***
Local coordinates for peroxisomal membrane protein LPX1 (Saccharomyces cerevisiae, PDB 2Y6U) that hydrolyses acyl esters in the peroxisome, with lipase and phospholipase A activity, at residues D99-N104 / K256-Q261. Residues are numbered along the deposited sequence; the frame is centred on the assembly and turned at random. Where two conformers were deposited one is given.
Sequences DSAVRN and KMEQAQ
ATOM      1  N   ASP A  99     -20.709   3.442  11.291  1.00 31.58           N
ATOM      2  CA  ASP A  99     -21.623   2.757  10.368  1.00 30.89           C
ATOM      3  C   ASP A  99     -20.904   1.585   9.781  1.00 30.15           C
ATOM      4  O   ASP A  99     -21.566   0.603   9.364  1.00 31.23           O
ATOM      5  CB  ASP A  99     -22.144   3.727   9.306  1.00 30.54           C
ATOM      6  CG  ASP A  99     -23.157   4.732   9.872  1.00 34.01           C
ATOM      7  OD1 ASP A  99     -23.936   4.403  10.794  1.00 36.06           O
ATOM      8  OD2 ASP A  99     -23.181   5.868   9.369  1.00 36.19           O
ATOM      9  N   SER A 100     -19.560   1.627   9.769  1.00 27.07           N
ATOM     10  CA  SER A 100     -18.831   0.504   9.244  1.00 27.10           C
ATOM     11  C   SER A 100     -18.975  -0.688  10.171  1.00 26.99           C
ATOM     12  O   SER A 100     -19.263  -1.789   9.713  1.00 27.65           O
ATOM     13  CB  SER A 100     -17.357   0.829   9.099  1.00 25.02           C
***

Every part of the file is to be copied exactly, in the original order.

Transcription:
Local coordinates for peroxisomal membrane protein LPX1 (Saccharomyces cerevisiae, PDB 2Y6U) that hydrolyses acyl esters in the peroxisome, with lipase and phospholipase A activity, at residues D99-N104 / K256-Q261. Residues are numbered along the deposited sequence; the frame is centred on the assembly and turned at random. Where two conformers were deposited one is given.
Sequences DSAVRN and KMEQAQ
ATOM      1  N   ASP A  99     -20.709   3.442  11.291  1.00 31.58           N
ATOM      2  CA  ASP A  99     -21.623   2.757  10.368  1.00 30.89           C
ATOM      3  C   ASP A  99     -20.904   1.585   9.781  1.00 30.15           C
ATOM      4  O   ASP A  99     -21.566   0.603   9.364  1.00 31.23           O
ATOM      5  CB  ASP A  99     -22.144   3.727   9.306  1.00 30.54           C
ATOM      6  CG  ASP A  99     -23.157   4.732   9.872  1.00 34.01           C
ATOM      7  OD1 ASP A  99     -23.936   4.403  10.794  1.00 36.06           O
ATOM      8  OD2 ASP A  99     -23.181   5.868   9.369  1.00 36.19           O
ATOM      9  N   SER A 100     -19.560   1.627   9.769  1.00 27.07           N
ATOM     10  CA  SER A 100     -18.831   0.504   9.244  1.00 27.10           C
ATOM     11  C   SER A 100     -18.975  -0.688  10.171  1.00 26.99           C
ATOM     12  O   SER A 100     -19.263  -1.789   9.713  1.00 27.65           O
ATOM     13  CB  SER A 100     -17.357   0.829   9.099  1.00 25.02           C